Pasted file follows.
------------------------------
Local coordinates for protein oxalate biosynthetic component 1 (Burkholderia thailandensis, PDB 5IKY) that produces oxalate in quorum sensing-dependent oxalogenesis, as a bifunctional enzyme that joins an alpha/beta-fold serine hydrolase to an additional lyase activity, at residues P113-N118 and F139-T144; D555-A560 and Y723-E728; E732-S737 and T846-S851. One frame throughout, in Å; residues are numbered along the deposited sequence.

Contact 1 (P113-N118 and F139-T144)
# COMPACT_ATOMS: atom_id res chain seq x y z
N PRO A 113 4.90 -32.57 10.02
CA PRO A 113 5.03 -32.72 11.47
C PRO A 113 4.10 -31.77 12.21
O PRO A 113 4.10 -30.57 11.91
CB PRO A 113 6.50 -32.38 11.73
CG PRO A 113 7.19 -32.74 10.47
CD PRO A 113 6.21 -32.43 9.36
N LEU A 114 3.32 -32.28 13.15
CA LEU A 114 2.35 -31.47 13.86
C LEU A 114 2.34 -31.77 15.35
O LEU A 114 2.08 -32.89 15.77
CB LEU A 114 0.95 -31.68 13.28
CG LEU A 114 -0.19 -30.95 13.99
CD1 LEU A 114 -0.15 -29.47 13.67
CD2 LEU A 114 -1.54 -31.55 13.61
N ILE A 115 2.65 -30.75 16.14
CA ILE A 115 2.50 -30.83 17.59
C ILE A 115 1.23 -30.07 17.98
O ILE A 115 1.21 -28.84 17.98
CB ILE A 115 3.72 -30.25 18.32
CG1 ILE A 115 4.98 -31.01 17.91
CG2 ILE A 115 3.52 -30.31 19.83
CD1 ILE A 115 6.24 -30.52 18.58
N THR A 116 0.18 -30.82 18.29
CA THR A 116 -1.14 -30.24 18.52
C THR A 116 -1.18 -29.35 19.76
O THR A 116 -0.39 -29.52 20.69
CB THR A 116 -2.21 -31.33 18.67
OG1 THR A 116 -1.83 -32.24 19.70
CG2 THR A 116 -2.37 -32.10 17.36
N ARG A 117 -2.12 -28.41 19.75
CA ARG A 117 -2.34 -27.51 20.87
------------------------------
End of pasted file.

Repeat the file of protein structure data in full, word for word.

Local coordinates for protein oxalate biosynthetic component 1 (Burkholderia thailandensis, PDB 5IKY) that produces oxalate in quorum sensing-dependent oxalogenesis, as a bifunctional enzyme that joins an alpha/beta-fold serine hydrolase to an additional lyase activity, at residues P113-N118 and F139-T144; D555-A560 and Y723-E728; E732-S737 and T846-S851. One frame throughout, in Å; residues are numbered along the deposited sequence.

Contact 1 (P113-N118 and F139-T144)
# COMPACT_ATOMS: atom_id res chain seq x y z
N PRO A 113 4.90 -32.57 10.02
CA PRO A 113 5.03 -32.72 11.47
C PRO A 113 4.10 -31.77 12.21
O PRO A 113 4.10 -30.57 11.91
CB PRO A 113 6.50 -32.38 11.73
CG PRO A 113 7.19 -32.74 10.47
CD PRO A 113 6.21 -32.43 9.36
N LEU A 114 3.32 -32.28 13.15
CA LEU A 114 2.35 -31.47 13.86
C LEU A 114 2.34 -31.77 15.35
O LEU A 114 2.08 -32.89 15.77
CB LEU A 114 0.95 -31.68 13.28
CG LEU A 114 -0.19 -30.95 13.99
CD1 LEU A 114 -0.15 -29.47 13.67
CD2 LEU A 114 -1.54 -31.55 13.61
N ILE A 115 2.65 -30.75 16.14
CA ILE A 115 2.50 -30.83 17.59
C ILE A 115 1.23 -30.07 17.98
O ILE A 115 1.21 -28.84 17.98
CB ILE A 115 3.72 -30.25 18.32
CG1 ILE A 115 4.98 -31.01 17.91
CG2 ILE A 115 3.52 -30.31 19.83
CD1 ILE A 115 6.24 -30.52 18.58
N THR A 116 0.18 -30.82 18.29
CA THR A 116 -1.14 -30.24 18.52
C THR A 116 -1.18 -29.35 19.76
O THR A 116 -0.39 -29.52 20.69
CB THR A 116 -2.21 -31.33 18.67
OG1 THR A 116 -1.83 -32.24 19.70
CG2 THR A 116 -2.37 -32.10 17.36
N ARG A 117 -2.12 -28.41 19.75
CA ARG A 117 -2.34 -27.51 20.87